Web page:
Short term appreciated property: The payments made by a gift annuity funded with short term appreciated property follow the same rules as for long term appreciated property. However, realized short term capital gain is taxed at ordinary income rates, so the capital gain component of the payments can be lumped together with the ordinary income component rather than reported separately.

Multiple property types: The approach to computing the taxation of payments for a gift annuity funded with a combination of assets is similar to computing the deduction. First, compute the taxation of payments as if the gift annuity were funded with each component alone. Second, add together the payment taxation for each component.

Using our earlier example, suppose a donor funds a gift annuity with long term appreciated stock that cost the donor $4,000 and is now worth $9,500, plus $500 cash. You would first compute the taxation of payments for a gift annuity funded with just the stock - $9,500 value with a $4,000 cost basis – and separately for a gift annuity funded with $500 cash. Then, you would add the components of the two payment taxation schedules together to get the final result. Alternatively, you could reach the same final results by adding the $500 cash to both the cost basis and fair market value of the stock and then computing the taxation of payments just once based on property with a cost basis of $4,500 and a fair market value of $10,000.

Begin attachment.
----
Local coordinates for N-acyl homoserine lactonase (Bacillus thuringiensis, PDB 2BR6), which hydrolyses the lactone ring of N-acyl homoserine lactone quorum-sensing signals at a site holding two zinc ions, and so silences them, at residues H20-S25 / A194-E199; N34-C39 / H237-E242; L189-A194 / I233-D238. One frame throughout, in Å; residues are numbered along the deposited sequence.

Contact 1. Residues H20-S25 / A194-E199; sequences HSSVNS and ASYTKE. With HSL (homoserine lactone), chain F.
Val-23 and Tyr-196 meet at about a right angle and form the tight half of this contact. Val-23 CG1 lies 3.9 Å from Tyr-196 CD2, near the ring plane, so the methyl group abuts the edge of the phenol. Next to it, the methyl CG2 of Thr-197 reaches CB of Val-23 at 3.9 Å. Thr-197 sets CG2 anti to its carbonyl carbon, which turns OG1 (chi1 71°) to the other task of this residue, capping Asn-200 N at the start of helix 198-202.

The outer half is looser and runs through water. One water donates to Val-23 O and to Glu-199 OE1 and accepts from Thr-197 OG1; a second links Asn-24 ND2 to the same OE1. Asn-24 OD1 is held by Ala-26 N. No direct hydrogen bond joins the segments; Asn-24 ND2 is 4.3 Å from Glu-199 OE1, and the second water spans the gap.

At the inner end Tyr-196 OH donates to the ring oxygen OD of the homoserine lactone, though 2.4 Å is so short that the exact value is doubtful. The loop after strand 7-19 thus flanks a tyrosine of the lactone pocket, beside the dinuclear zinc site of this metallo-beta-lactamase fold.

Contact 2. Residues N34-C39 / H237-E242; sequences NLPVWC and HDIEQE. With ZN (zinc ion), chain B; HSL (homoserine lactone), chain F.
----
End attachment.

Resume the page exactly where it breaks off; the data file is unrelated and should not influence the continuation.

Either of these approaches – computing payment taxation for each component and then adding the results, or adding the cash to both the cost basis and fair market value of the property and then computing payment taxation also can be taken when computing the deduction for a gift annuity funded with short term appreciated property plus cash. The only difference is that the capital gain component of the annuity payments will be taxed at ordinary income rates rather than the lower capital gain rates.

By contrast, when a donor funds a gift annuity with long term appreciated property and short term appreciated property, with or without some cash thrown in, the only way to keep the long term gain and short term gain portions straight is to compute the payment taxation for each component separately and then combine the results.